The Farthest Frontier: The Final Preview

Farthest Frontier is far from the first foray I’ve made into the fir-studded forests of an unforgiving land. But as survival city builders move forward, it delivers focused depth and realism in areas that are often overlooked. While I ran out of stuff pretty quickly to keep my interest in games like Banished going, the farming and food spoilage system here makes managing and growing a colony that much more appealing.

The principle is quite simple. You’re dropped into the woods with a few medieval settlers and must survive weather, disease, starvation, wolves, bears and eventually – although I luckily didn’t encounter any – bandit attacks. Providing housing, firewood, fish and berries is the first priority. But as your population grows, your town center levels up, and the tech tree slowly unlocks, things get more complicated.

Farthest Border Screenshots – February 2022

The biggest wrinkle here is the very detailed food spoilage system. If you were planning on relying on the rations you brought with you to survive the first winter… I have bad news for you. They will usually rot faster than your villagers can eat them. Getting food is only half the battle, because you can make a giant pile of fish and berries in the hot summer months and it’ll all be an inedible mush by the middle of winter. So the tech tree is just as much about developing ways to store and preserve food as it is about getting more of it.


Even for your small starting population, survival just by hunting, fishing, and foraging is a harsh life on the razor’s edge of starvation. You’ll need to farm to support something much bigger or have some breathing room, and that’s where one of Farthest Frontier’s most interesting systems comes in. In addition to having to find a site with fertile soil for your fields, soil is also rated for its sand and clay content, with some crops preferring one or the other more. It is possible to bring the two together by the way and add them to the field if you need to adjust the composition.

Fields also have ratings for weeds and rock, which reduce your crop yield and require you to perform maintenance work that reduces the available growing time. Some crops suppress weeds but don’t provide much food. Some can be stored longer, but are more susceptible to late or early frost which could ruin the harvest. And some crops replenish soil fertility, while others reduce it, making crop rotation essential. If you plant too much wheat or rye, you will end up ruining the soil, so you should swap out a nitrogen fixer like beans every two years.

There are several ways to help your food keep longer. Meat and fish can be smoked in a smokehouse, although they tend to catch fire. I didn’t get a good clip because I was trying to, you know, keep my settlement from burning, but let’s just say there was a lot more forest here. Vegetables can be stored in a root cellar, which also helps. And optionally, you can build a cooper to stock your storage areas with barrels, which slows decay even further.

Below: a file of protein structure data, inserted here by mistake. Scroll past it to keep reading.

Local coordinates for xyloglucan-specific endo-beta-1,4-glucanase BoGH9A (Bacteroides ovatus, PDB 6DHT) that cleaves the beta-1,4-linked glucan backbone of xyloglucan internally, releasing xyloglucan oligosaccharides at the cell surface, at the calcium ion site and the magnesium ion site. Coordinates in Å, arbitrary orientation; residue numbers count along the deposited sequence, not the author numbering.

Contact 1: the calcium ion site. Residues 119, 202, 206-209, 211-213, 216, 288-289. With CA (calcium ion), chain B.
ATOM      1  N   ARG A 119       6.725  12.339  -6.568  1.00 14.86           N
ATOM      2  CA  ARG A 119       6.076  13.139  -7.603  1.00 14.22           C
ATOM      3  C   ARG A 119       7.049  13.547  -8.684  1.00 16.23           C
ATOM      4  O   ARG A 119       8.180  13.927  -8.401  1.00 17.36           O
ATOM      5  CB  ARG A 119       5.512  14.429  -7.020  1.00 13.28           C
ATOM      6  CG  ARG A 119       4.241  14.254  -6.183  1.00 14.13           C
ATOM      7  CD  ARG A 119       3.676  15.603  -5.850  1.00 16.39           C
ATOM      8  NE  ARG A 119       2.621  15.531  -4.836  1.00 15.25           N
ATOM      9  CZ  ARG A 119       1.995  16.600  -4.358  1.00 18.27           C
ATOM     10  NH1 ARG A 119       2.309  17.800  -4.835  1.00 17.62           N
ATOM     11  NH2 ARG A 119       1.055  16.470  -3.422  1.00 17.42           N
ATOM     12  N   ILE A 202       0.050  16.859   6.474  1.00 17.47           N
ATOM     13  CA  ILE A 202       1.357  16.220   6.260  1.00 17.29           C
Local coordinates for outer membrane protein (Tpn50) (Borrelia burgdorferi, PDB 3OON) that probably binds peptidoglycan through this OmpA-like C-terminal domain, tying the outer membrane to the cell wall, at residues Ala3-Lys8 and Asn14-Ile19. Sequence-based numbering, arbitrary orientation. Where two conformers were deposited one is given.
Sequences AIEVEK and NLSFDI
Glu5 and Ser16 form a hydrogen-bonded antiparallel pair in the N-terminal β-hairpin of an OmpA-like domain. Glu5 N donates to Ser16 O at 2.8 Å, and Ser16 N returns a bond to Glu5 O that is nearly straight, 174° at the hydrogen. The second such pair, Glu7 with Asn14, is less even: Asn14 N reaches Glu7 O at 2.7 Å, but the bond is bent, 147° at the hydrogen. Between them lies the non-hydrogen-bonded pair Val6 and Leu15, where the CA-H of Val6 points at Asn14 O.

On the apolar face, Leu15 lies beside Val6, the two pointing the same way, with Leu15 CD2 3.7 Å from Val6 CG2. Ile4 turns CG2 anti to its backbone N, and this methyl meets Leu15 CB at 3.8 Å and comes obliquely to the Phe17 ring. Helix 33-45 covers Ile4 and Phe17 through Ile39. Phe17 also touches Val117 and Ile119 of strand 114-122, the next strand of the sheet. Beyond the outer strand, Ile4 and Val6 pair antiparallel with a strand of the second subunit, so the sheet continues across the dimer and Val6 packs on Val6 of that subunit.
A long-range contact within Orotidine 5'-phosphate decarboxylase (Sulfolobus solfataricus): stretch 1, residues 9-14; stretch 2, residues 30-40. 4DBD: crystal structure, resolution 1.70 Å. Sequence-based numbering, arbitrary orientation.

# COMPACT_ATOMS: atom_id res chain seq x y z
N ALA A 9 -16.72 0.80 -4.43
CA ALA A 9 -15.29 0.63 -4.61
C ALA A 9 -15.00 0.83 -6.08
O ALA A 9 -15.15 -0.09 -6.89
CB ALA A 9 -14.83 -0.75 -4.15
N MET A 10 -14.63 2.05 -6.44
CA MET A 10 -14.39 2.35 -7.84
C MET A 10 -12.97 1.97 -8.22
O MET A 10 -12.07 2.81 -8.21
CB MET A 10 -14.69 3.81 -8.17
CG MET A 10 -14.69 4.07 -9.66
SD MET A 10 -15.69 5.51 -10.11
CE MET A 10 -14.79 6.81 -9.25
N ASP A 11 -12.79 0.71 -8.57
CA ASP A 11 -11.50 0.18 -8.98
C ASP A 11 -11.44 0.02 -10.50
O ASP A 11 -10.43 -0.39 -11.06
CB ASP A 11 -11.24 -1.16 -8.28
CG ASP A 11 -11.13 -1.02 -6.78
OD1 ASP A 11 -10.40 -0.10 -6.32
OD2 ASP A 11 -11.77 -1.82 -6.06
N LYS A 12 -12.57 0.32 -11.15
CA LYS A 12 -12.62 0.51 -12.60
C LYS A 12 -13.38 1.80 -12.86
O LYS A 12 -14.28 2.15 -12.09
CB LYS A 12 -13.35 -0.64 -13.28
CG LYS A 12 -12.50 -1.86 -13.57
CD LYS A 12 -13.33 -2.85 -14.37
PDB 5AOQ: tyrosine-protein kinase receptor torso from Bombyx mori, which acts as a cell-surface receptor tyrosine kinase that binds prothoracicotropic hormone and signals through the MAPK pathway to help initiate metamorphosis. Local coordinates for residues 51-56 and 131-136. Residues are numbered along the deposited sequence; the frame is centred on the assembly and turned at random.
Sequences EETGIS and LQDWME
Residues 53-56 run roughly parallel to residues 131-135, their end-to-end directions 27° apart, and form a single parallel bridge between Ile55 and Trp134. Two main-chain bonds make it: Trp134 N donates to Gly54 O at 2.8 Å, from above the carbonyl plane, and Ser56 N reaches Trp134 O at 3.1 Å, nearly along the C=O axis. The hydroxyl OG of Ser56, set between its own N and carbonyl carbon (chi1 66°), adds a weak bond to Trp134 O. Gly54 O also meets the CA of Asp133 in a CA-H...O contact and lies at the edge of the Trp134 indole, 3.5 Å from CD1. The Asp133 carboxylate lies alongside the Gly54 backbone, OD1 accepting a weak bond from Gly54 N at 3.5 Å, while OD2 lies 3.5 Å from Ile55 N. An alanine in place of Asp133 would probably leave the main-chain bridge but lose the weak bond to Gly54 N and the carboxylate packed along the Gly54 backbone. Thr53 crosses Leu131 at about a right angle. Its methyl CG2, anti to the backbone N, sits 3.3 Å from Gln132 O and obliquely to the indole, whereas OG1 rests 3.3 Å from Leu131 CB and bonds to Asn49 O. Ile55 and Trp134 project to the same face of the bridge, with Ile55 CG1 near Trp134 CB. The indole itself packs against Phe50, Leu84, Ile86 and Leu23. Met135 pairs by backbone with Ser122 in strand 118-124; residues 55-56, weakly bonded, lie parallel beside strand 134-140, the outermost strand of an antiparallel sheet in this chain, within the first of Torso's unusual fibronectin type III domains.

Eventually, however, you’ll have to do what most large agrarian communities have done for the past few thousand years and switch to a grain-based diet. Grains can be stored virtually indefinitely in raw form – as long as you keep them dry and have a rat catcher in use for pest control. But it also can’t be eaten raw, so you have to employ millers and bakers to turn it into flour and, eventually, bread, which adds a lot of complexity and daily work to your colony. It also does a number on the ground, so good field rotation practices become even more important. Cereals are truly a devil’s business.

It’s a really interesting and new centerpiece for Farthest Frontier’s technological progression, where more population requires a complete rethink of how you’re going to feed everyone, which creates other problems to solve. Having played many similar games where advancement in the tech tree is much more predictable and less driven by actual historical realities and interesting logistical puzzles, I was impressed.

More population requires completely rethinking how you’re going to feed everyone, which creates more problems to solve.

Along the way, I also had to watch for diseases and wild animals. If your inhabitants do not have easy access to a well, they will simply swallow water from the pond and will probably catch dysentery. Eventually I had to employ a soil collector and a gravedigger, otherwise everyone would be throwing their poo and dead loved ones on the street, which is not good for public health, ultimately. Fortunately, building a trading post and selling valuable furs to passing merchants helped me afford all these new conveniences.


It looks pretty cool too. The realistic color scheme sets it apart from more stylized city builders, the buildings have lots of little details to make them feel lived in, and the changes to the lighting and ground cover in the fall and winter really help. the world to feel alive. The interface is a bit cluttered, but most importantly the farming and crop rotation screen is very easy to read and use, considering how deep this system is.

The changes to lighting and ground cover in fall and winter really help the world feel alive.

There’s still a lot more Farthest Frontier that I haven’t seen. Bandit raids and relationships with local nobles become important later, with the ability to eventually build roads and walls and train soldiers. There’s a whole third level of technology that I haven’t even touched yet, and I haven’t been able to open my pub due to a heartbreaking lack of beer. I can’t wait to see my little wild village transform into a real medieval settlement when I get my hands on the full version on August 9th.

Helen L. Cuellar